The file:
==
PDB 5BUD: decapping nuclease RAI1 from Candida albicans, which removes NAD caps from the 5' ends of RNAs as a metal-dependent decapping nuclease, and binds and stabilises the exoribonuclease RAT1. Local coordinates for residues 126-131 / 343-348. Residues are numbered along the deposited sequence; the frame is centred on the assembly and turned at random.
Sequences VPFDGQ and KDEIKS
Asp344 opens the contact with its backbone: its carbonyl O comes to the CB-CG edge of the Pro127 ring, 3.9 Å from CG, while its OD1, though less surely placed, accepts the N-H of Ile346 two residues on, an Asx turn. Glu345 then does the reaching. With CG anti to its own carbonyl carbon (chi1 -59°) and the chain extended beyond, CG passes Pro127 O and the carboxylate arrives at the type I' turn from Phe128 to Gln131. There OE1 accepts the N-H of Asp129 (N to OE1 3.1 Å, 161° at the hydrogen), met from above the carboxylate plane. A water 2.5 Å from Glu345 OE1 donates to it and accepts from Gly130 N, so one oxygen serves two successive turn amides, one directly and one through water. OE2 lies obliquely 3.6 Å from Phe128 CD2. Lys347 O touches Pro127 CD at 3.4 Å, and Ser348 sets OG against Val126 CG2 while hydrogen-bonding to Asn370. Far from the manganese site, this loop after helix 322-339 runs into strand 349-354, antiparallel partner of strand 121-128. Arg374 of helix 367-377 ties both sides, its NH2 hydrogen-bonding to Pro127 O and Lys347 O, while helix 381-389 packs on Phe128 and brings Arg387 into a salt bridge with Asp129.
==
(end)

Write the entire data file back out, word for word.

PDB 5BUD: decapping nuclease RAI1 from Candida albicans, which removes NAD caps from the 5' ends of RNAs as a metal-dependent decapping nuclease, and binds and stabilises the exoribonuclease RAT1. Local coordinates for residues 126-131 / 343-348. Residues are numbered along the deposited sequence; the frame is centred on the assembly and turned at random.
Sequences VPFDGQ and KDEIKS
Asp344 opens the contact with its backbone: its carbonyl O comes to the CB-CG edge of the Pro127 ring, 3.9 Å from CG, while its OD1, though less surely placed, accepts the N-H of Ile346 two residues on, an Asx turn. Glu345 then does the reaching. With CG anti to its own carbonyl carbon (chi1 -59°) and the chain extended beyond, CG passes Pro127 O and the carboxylate arrives at the type I' turn from Phe128 to Gln131. There OE1 accepts the N-H of Asp129 (N to OE1 3.1 Å, 161° at the hydrogen), met from above the carboxylate plane. A water 2.5 Å from Glu345 OE1 donates to it and accepts from Gly130 N, so one oxygen serves two successive turn amides, one directly and one through water. OE2 lies obliquely 3.6 Å from Phe128 CD2. Lys347 O touches Pro127 CD at 3.4 Å, and Ser348 sets OG against Val126 CG2 while hydrogen-bonding to Asn370. Far from the manganese site, this loop after helix 322-339 runs into strand 349-354, antiparallel partner of strand 121-128. Arg374 of helix 367-377 ties both sides, its NH2 hydrogen-bonding to Pro127 O and Lys347 O, while helix 381-389 packs on Phe128 and brings Arg387 into a salt bridge with Asp129.